In my experience it is important that we talk to each other, all of us, the techies, the operators, the economists, and the policy people. We live in a connected world that is developing very rapidly, and none of us have a full picture of everything. It benefits us to share our views and increase our understanding.
I want to start off with a personal perspective on three areas where mixing people with different backgrounds has been very useful.
My perspective comes from the technical community, and IETF in particular. The Internet Engineering Task Force works on core Internet technology standards. It is an open community, it has no members or membership fees, to get started you just need to join a mailing list. There’s a few thousand active people on our lists, from developers to researchers to operations people, with some policy and regulator folk mixed in as well.
One of the things we learned on so many occasions at the IETF was that you can not fully separate technical questions from other ones. Take economics for example. Technology choices affect deployment incentives, for instance. I find myself wishing for an economist for my developer teams.
And that is perhaps as expected, but technology questions are intertwined with more general policy questions as well. I became the IETF chair three years ago, and thought I’d mostly deal with boring organisational or technical issues. Then Snowden happened, and suddenly we had to figure out how well the Internet protects its users, what the right thing was, and if the IETF had any role in making improvements. We did, of course. But I find that Internet security is another area where shared understanding is useful. I keep wishing for an engineer in every politician’s team…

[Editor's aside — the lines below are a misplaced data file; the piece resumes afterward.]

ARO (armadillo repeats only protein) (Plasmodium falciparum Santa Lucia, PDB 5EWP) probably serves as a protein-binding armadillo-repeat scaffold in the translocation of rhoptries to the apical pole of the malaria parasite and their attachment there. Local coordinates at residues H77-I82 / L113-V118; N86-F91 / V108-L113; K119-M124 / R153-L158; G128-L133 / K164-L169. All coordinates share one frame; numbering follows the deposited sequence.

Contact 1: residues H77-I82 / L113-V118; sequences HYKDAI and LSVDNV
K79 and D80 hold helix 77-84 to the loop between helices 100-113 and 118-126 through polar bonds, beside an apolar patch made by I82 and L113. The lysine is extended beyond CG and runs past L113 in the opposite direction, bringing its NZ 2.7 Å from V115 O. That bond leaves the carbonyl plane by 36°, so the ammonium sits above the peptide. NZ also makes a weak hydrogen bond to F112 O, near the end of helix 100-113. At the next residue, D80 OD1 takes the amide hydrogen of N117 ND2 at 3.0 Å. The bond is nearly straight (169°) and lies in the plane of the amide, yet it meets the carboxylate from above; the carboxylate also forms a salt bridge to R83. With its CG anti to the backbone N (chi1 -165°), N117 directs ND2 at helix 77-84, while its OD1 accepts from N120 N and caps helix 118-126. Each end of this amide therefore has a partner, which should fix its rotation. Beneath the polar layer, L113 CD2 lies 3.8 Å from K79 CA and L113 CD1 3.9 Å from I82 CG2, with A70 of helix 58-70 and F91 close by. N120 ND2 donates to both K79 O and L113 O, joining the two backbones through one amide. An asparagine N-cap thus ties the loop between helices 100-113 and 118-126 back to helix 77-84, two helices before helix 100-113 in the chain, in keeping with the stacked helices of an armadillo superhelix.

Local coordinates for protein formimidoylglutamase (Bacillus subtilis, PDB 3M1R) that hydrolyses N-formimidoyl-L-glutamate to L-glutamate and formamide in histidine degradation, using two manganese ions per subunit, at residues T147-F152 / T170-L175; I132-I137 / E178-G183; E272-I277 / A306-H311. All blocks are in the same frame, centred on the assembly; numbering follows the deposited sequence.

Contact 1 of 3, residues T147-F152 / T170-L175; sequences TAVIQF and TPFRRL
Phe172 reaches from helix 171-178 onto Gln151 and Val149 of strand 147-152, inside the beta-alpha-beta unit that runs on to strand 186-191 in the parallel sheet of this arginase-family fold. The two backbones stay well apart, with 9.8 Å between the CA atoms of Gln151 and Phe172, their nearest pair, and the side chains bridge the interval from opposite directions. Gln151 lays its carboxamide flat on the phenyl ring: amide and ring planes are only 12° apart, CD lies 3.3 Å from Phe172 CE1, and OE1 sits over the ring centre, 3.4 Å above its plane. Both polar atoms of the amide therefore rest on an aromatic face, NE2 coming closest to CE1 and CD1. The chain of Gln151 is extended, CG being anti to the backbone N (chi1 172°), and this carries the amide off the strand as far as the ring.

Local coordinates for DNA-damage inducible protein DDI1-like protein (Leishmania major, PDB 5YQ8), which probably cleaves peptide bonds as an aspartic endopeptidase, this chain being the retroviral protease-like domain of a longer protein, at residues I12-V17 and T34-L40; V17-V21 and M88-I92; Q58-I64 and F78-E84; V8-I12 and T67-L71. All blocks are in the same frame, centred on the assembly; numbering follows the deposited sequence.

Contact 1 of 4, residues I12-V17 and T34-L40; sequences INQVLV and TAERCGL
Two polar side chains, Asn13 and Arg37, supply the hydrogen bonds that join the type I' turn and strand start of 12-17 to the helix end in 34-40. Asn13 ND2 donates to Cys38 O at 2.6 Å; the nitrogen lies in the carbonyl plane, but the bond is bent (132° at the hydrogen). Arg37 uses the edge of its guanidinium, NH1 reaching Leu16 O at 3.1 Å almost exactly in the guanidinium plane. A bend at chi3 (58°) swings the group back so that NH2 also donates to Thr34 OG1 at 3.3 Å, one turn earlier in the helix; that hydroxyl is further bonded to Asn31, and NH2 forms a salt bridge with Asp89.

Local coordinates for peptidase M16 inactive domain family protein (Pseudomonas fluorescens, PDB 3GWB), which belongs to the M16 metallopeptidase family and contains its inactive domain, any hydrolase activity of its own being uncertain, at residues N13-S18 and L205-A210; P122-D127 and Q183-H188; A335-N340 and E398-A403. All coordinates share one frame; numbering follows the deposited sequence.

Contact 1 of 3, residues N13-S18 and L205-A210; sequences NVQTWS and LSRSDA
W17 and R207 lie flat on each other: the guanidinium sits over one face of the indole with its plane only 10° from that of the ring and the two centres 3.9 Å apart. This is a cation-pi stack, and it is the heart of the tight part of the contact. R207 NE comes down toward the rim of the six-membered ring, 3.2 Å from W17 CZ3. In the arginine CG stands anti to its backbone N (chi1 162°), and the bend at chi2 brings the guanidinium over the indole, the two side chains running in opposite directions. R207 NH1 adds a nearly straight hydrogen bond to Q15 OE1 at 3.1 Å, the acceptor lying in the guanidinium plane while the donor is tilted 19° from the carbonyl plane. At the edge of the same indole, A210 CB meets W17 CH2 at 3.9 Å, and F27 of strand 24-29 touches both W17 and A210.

My third example is the discussion of Internet’s administrative mechanisms, namely the IANA stewardship transition project. When I first thought about IANA, my views were very focused on just one small part of it, the protocol parameter registries. But the overall community had a much broader perspective. I’m happy we decided to deal with the bigger picture, and very happy with wide-spread support and interest for this in the world. The transition would not be possible without it.
But I also wanted to talk about Internet evolution in general. The only constant seems to be change. We need to avoid us established engineers or other players working towards just our own perception of the world, as the younger generations keep redefining what is needed. The changes are not just about delivering a service in a new way, they are more fundamental.
An example: traditional TV business is changing radically. Partially because the underlying technology changes to IP-based distribution. But also because the whole concept is changing from linear TV to different services. This changes not just how the bits are transmitted, but who you interact with, who the players are, and what kinds of business models apply. My kids don’t watch TV channels at all, they follow individuals on youtube. And who knows what they will do in five years.
At the IETF, some of the things that I think have a big impact on Internet include the further evolution of the web, security and privacy work, real-time communication from browsers, virtualisation, software- and data-driven networking, and the Internet of Things.